Dental Technicians will always be needed – This is what the author of this “Renfert Flashlight” contribution was always told when he contemplated which profession to follow. Since then, over the past three decades, the dental technician’s job description has changed dramatically. Many, who are faced with a career choice, or those who have already worked for many years, ask themselves how long this profession will even exist in this age of highly dynamic dental digitalization. Isn’t this similar to the way the profession car mechanic (which turned into the automotive mechatronics technician) became extinct? Yes, we can be sceptical – on the one hand. On the other however, when one door closes, another opens.
In future, the dental technician will be the producer of dental restorations, but will also be required to take on the role of dental consultant and planning assistant. This is due to the variety of prosthetic options, the wide range of materials and the “backward planning” of implant supported restorations, with their highly functional and esthetic requirements. In order to guarantee a reliable, efficient treatment and manufacturing workflow with accurate end results, the dental technician will also be increasingly involved in patient information – after all, it is essential to include all their prosthetic requirements within the restorations, so that no post alterations are necessary.
In addition to anatomical knowledge and material expertise, “soft skills”, such as personal, social and methodical competences, will be increasingly required. These qualities will be reflected in: commitment and self-motivation, empathy and communication skills and in dealing with new media and structured work ethics.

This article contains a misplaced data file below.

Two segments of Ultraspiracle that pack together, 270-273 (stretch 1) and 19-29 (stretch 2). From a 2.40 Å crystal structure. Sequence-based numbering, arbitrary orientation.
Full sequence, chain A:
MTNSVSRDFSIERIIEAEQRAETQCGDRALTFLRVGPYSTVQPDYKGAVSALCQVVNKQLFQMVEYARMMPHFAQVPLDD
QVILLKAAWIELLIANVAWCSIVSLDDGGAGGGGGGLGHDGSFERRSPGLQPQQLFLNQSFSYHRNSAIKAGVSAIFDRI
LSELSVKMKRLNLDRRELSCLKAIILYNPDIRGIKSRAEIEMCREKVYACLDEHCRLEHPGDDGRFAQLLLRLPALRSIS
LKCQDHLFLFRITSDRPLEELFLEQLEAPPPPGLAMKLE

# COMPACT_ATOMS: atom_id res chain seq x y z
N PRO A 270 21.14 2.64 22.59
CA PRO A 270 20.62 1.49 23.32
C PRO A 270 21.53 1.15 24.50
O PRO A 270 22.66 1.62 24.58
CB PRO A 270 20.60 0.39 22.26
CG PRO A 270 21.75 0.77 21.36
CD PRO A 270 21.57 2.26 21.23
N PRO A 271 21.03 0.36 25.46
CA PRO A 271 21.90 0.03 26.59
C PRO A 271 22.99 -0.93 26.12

Even if some worry about or even fear that technical development will mean the end of the profession dental technician, there are enough good arguments for its long-term existence. This industry lives from communication with and for people, cooperation and collaboration with one another – unlike the digital transformation “Industry 4.0”, where the machines communicate and cooperate independently with one another. Due to the demographic development, personnel resources are becoming scarcer at all levels. This inevitably means that there will have to be a constructive division of labor between dentists, dental assistants and on-site dental technicians. In implant planning, for example, this has already been successfully practiced for a long time; this interdisciplinary collaboration is developing in the field of functional diagnostics of the temporomandibular joint.
Of course, the use of digital dental procedures will continue to expand as well as partially automate, as the biomimetic occlusal surface reconstruction shows. But first, the developmental focus will certainly be on optimizing the connectivity of open digital components – as with intraoral and facial scanner or the analysis tools for TMJ relations and implant planning.
Why not take this opportunity to visit the Job Futuromat on the Internet (https://job-futuromat.ard.de). Here, you can find out about the degree of automation in the profession dental technician. Even if some of the duties mentioned do not reflect the actual situation, it is still interesting to see how the “degree of automation” is assessed.
Even if a lot of dental developmental situations are aimed the digital production dental restorations, highly skilled personnel will still be required on every level to work on the complex dental-medical-technical possibilities correctly and efficiently. The multi-talented dental technicians and dentists will be required to perform applications such as the intraoral scan, facial scans, determining TMJ relations, implant planning and insertion as well as project planning in order to achieve a functional and esthetical complete package.